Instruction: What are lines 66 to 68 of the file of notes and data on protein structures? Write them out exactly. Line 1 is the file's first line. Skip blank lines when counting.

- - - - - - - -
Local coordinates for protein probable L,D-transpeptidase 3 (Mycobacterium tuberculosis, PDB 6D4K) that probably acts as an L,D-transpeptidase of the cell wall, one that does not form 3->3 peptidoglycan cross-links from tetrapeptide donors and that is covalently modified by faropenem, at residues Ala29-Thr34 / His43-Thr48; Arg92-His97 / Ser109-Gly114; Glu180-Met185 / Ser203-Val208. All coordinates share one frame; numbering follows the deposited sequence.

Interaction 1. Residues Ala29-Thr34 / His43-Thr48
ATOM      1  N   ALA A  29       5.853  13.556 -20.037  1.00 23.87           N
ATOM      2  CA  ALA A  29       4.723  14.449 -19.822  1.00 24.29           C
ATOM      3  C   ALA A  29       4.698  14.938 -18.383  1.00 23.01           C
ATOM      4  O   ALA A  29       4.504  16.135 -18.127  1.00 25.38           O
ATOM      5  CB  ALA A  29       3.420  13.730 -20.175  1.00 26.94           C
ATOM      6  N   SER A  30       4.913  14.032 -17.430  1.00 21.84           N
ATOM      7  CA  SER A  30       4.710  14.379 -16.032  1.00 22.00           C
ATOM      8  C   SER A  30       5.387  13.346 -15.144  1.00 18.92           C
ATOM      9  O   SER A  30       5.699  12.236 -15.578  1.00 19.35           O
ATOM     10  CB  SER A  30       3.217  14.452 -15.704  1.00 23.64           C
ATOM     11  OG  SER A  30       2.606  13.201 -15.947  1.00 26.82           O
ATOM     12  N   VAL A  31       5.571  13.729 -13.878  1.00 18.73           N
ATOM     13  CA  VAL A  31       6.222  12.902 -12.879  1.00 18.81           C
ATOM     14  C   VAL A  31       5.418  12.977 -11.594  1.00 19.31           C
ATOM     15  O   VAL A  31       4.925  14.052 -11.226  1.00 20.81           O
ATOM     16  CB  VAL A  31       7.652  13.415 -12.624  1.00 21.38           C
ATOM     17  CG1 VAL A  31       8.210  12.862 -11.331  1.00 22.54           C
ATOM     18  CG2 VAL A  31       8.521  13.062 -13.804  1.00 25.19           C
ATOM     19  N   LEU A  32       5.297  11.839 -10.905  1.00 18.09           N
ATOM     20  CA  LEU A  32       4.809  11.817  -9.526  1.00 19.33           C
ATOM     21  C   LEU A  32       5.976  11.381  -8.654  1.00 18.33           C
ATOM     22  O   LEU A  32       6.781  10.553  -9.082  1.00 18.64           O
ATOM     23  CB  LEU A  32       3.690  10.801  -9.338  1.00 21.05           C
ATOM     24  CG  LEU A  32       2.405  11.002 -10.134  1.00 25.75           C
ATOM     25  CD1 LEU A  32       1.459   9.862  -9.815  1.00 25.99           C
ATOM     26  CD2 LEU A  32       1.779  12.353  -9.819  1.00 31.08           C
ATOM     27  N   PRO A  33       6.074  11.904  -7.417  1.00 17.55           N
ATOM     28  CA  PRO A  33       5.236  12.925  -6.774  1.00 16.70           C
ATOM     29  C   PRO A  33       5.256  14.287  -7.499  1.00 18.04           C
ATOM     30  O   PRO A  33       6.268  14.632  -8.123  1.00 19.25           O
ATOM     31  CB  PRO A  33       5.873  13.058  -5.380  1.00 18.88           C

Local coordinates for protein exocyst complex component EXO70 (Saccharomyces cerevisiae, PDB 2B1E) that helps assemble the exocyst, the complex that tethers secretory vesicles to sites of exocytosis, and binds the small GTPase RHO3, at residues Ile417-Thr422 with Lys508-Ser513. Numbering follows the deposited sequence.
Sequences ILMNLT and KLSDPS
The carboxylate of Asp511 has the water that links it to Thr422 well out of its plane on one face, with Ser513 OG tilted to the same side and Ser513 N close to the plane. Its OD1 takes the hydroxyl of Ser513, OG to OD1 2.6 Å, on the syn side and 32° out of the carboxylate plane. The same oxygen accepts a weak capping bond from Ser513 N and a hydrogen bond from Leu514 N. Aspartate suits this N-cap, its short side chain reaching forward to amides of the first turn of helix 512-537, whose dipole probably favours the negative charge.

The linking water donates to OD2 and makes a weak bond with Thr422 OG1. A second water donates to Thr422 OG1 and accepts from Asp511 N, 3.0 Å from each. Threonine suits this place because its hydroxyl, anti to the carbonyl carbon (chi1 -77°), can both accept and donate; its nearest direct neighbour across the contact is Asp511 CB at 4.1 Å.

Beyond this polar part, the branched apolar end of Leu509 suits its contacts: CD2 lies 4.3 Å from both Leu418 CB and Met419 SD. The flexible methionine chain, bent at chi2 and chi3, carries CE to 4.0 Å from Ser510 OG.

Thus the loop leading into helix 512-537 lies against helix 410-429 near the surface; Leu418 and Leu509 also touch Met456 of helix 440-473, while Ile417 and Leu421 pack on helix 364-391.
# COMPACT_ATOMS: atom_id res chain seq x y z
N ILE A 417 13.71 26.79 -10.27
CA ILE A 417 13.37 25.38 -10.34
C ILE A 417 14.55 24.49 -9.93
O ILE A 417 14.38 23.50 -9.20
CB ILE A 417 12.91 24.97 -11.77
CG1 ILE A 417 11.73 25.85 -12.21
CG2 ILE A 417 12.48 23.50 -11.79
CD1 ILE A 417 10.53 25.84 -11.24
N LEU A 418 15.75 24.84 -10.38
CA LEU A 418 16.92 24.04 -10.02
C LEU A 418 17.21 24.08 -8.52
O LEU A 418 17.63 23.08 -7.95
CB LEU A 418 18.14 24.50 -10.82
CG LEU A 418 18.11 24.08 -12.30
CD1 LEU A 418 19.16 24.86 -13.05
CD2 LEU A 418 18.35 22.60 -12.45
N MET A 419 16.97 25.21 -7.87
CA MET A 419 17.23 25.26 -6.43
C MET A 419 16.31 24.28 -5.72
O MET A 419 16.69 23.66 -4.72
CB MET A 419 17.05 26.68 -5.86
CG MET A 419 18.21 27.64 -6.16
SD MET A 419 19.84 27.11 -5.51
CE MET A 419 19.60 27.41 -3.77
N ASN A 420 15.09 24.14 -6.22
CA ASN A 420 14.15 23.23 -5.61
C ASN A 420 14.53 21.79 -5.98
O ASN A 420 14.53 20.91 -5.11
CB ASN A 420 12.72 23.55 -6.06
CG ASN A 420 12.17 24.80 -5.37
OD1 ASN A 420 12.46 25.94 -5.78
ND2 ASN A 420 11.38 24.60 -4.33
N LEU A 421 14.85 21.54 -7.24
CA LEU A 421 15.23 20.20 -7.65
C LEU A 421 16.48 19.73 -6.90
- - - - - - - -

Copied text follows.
CA ASN A 420 14.15 23.23 -5.61
C ASN A 420 14.53 21.79 -5.98
O ASN A 420 14.53 20.91 -5.11